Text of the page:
Carbohydrates – Why Size Matters

If I collected a dime for each time I’ve seen or heard the word “carbohydrate” – or picked up a book on the subject, for that matter – I’d be a wealthy woman. And of course we’ve all heard the buzzwords: simple carb; complex carb; high carb; low carb; no carb. But do we really know what a carbohydrate is? And are carbs really as bad and fattening as we’re told they are?

In this article, I’ll make my best attempt to unveil the mystery of the carbohydrate – and why it’s gotten such a bad rap. After all, it’s the molecule both scientists and nutritionists know is the main source of the body’s energy.

Basic Chemistry:

First the boring stuff. The basic chemistry of a carbohydrate. I’ll keep it brief: Carbohydrates contain a carbon atom attached to water molecules. This is important because it’s the structure and size of a carbohydrate which influences the speed by which it’s converted into glucose (sugar) and then into energy.

Why Are Carbs Useful?

Before we take a look at the different “sizes” of carbohydrates, let’s look at why they are useful to us. Aside from supplying the body’s energy, carbs are also useful for the proper functioning of internal organs, as well as proper function of the muscles and nervous system. The most exciting feature of a carbohydrate, in this writer’s opinion, however, is its ability to aid in protein and fat metabolism. So as it turns out, when used wisely, carbohydrates are actually useful in burning fat.

The Three Principal Carbs Found In Foods:

Next let’s take a look at the three basic carbohydrates found in foods (Still boring but stay with me). They are: simple sugars, starches and fiber.

Simple Sugars come in two varieties. The monosaccharide (meaning one sugar) are quickly digested and almost immediately utilized by the body due to their “simple” structure (think fruits, fruit juices and honey).

The second, disaccharides, act in almost the same way and are one molecule larger. The disaccharides, however, tend to be more of the refined sugars are very sweet to taste (think white sugar, candy etc.)

The second basic type of carbs are the starches or what we would consider complex carbs (the polysaccharides): foods such as potatoes, wheat, rice, corn. These carbs are slow to break down and take some time to be converted into energy.

Finally, there’s the fibers (think bran). Fibers don’t have a lot of energetic value, however, they do lend some support to the body. Because they don’t add much sugar to the system, they make it further through the pipeline to help with intestinal function and elimination. Moreover, they reduce cholesterol and slow fat absorption.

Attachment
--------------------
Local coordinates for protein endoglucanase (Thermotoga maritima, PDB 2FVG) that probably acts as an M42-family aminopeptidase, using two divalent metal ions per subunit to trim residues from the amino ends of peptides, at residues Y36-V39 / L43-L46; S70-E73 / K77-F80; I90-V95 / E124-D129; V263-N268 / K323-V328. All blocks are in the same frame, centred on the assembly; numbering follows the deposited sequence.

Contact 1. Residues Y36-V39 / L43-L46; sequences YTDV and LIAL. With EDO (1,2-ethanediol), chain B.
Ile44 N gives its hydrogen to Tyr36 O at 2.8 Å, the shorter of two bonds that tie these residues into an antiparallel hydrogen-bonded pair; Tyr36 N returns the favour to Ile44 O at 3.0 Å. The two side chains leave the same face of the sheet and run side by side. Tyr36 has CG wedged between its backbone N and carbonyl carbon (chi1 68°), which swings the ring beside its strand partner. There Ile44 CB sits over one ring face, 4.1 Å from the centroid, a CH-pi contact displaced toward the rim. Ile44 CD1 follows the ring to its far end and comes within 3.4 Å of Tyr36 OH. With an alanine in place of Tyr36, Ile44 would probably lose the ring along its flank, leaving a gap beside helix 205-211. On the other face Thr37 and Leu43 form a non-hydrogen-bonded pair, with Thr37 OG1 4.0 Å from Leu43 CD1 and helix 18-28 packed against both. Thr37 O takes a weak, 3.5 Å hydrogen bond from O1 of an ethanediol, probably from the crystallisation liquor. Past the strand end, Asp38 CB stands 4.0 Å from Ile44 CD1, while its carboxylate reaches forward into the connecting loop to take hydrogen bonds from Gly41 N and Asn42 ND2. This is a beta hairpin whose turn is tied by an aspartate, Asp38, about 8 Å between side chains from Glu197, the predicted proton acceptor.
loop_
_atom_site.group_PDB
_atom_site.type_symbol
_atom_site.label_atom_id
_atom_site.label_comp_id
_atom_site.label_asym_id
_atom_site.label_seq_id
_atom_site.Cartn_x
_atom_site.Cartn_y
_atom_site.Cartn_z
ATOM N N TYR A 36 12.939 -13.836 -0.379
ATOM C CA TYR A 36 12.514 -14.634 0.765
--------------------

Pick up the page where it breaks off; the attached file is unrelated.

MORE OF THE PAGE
Why Size Matters

The theory behind a low carbohydrate diets is, when the body consumes too many carbohydrates the excess will become stored by the body as fat. This is true.

When the body ingests a carbohydrate, it aims to convert it to glucose as soon as it can, so that it can be utilized by the body. If there is some excess, no problem, it will get stored as glycogen in the limited space of the muscles. The trouble arises, when the stores exceeded capacity: the remaining molecules are stored as fat in fat cells that can infinitely expand (horrors!).

Yet, what if there was a way to outsmart this system by using the different “sizes” of carbohydrate molecules to your advantage? What if you could keep the body burning carbs at a steady rate according to the speed of your metabolism and your activity level?

Enter the glycemic index. The glycemic index is a scale which tells you (on a food-by-food basis) the rate at which a carbohydrate is converted into glucose. The scale is calibrated by glucose itself (which is rated at 100). The higher the number the faster the conversion.

First used by diabetics to prevent flux in blood sugar, the glycemic index (GI) has become a popular way to get all the benefits of carbohydrates without the threat of fat storage.

Here’s what the scale looks like:

Low GI = 55 or less

Medium GI = 56 – 69

High GI = 70 or more

To see a chart with samples of some favorite foods visit: Advanced Turmeric

Leave a Reply

Your email address will not be published. Required fields are marked *